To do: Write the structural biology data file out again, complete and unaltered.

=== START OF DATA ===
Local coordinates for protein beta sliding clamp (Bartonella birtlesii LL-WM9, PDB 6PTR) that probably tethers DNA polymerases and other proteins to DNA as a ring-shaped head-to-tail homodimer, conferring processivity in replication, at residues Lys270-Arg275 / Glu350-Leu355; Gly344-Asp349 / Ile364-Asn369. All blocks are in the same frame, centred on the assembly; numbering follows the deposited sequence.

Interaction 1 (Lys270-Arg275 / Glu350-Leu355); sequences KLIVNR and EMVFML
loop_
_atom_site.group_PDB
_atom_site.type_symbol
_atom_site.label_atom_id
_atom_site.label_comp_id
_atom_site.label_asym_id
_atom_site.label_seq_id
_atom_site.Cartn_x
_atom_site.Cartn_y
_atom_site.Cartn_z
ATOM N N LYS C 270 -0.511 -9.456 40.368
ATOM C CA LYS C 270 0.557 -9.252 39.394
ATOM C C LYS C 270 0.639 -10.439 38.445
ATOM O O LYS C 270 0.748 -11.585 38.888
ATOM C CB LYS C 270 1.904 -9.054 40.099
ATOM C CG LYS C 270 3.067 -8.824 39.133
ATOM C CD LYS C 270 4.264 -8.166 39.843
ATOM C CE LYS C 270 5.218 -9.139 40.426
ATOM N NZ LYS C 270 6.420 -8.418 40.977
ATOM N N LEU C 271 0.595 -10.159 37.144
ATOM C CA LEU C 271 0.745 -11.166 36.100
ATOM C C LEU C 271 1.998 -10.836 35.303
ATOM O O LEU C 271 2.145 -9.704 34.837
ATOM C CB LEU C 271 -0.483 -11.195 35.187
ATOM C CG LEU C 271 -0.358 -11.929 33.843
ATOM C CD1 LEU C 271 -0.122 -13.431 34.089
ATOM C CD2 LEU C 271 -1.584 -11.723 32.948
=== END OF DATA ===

Local coordinates for protein beta sliding clamp (Bartonella birtlesii LL-WM9, PDB 6PTR) that probably tethers DNA polymerases and other proteins to DNA as a ring-shaped head-to-tail homodimer, conferring processivity in replication, at residues Lys270-Arg275 / Glu350-Leu355; Gly344-Asp349 / Ile364-Asn369. All blocks are in the same frame, centred on the assembly; numbering follows the deposited sequence.

Interaction 1 (Lys270-Arg275 / Glu350-Leu355); sequences KLIVNR and EMVFML
loop_
_atom_site.group_PDB
_atom_site.type_symbol
_atom_site.label_atom_id
_atom_site.label_comp_id
_atom_site.label_asym_id
_atom_site.label_seq_id
_atom_site.Cartn_x
_atom_site.Cartn_y
_atom_site.Cartn_z
ATOM N N LYS C 270 -0.511 -9.456 40.368
ATOM C CA LYS C 270 0.557 -9.252 39.394
ATOM C C LYS C 270 0.639 -10.439 38.445
ATOM O O LYS C 270 0.748 -11.585 38.888
ATOM C CB LYS C 270 1.904 -9.054 40.099
ATOM C CG LYS C 270 3.067 -8.824 39.133
ATOM C CD LYS C 270 4.264 -8.166 39.843
ATOM C CE LYS C 270 5.218 -9.139 40.426
ATOM N NZ LYS C 270 6.420 -8.418 40.977
ATOM N N LEU C 271 0.595 -10.159 37.144
ATOM C CA LEU C 271 0.745 -11.166 36.100
ATOM C C LEU C 271 1.998 -10.836 35.303
ATOM O O LEU C 271 2.145 -9.704 34.837
ATOM C CB LEU C 271 -0.483 -11.195 35.187
ATOM C CG LEU C 271 -0.358 -11.929 33.843
ATOM C CD1 LEU C 271 -0.122 -13.431 34.089
ATOM C CD2 LEU C 271 -1.584 -11.723 32.948